The Inspiring Women That Code in Afghanistan

Afghanistan Now
February 12, 2018

Compared to zero in 2001, the number of female students in Afghanistan has soared, in large part due to efforts by civil society actors, government officials and international donors. These numbers begin to falter when examining higher education numbers and especially the labor force. Fereshteh Forough, founder and president of Code To Inspire, is trying to turn the tide. Born in Iran to Afghan refugee parents, she returned to live in Herat after the fall of the Taliban regime in 2001. Her own educational career took her from completing a bachelor’s degree in computer science at the University of Herat to attaining a master’s degree from the Technical University of Berlin in Germany. She then returned to Afghanistan and taught as a professor in the Computer Science Faculty of Herat University for three years.

In 2015, Fereshteh merged her twin passions - computer science education and empowering young women - to create Code To Inspire, the first coding school for girls in Afghanistan. We had the opportunity to interview Fereshteh, who currently resides in NYC, to discuss her motivations for establishing Code To Inspire, and her vision for a new, revitalized Afghanistan.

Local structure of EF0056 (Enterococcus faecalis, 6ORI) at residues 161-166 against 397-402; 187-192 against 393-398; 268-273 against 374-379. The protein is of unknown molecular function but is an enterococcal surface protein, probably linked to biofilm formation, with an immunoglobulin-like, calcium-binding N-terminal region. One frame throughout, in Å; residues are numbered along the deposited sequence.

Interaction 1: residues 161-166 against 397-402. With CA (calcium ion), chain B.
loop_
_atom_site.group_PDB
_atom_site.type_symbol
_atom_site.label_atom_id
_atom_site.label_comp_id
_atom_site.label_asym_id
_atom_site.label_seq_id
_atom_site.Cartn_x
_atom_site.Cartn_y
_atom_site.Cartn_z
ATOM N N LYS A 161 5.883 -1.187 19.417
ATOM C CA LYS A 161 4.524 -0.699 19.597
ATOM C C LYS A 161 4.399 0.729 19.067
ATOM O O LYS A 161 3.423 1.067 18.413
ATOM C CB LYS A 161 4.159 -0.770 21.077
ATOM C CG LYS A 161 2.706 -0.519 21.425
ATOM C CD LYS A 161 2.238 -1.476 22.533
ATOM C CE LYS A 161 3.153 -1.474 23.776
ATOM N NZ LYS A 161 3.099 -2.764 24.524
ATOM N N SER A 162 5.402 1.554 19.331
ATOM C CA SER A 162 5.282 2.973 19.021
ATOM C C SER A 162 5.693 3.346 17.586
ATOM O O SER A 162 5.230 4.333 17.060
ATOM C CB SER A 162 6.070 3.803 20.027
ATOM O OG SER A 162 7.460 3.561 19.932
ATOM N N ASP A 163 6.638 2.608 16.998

Q: What motivated you to start Code To Inspire? Why do you think the time was right in Afghanistan?

A: During my life journey in education, there were many ups and downs which led me to think about how to improve the status quo of education for women in Afghanistan and specifically in technology. Most of the time, when a female student graduated from Computer Science, she couldn’t find a job in the field she studied. Unfortunately, there are many factors as to why. As a female graduate in Computer Science, if you get a job offer outside of your hometown, the majority of families won’t let you leave the city. Safety and security is one reason. There is a lack of safe and secure learning environments. That’s why I established Code to Inspire as a social good enterprise in January 2015. Later that year, in November, we opened the first coding school for girls in Afghanistan with the aim to educate Afghan women with in-demand programming skills, empower them to add unique value to their communities, and inspire them to strive for financial and social independence.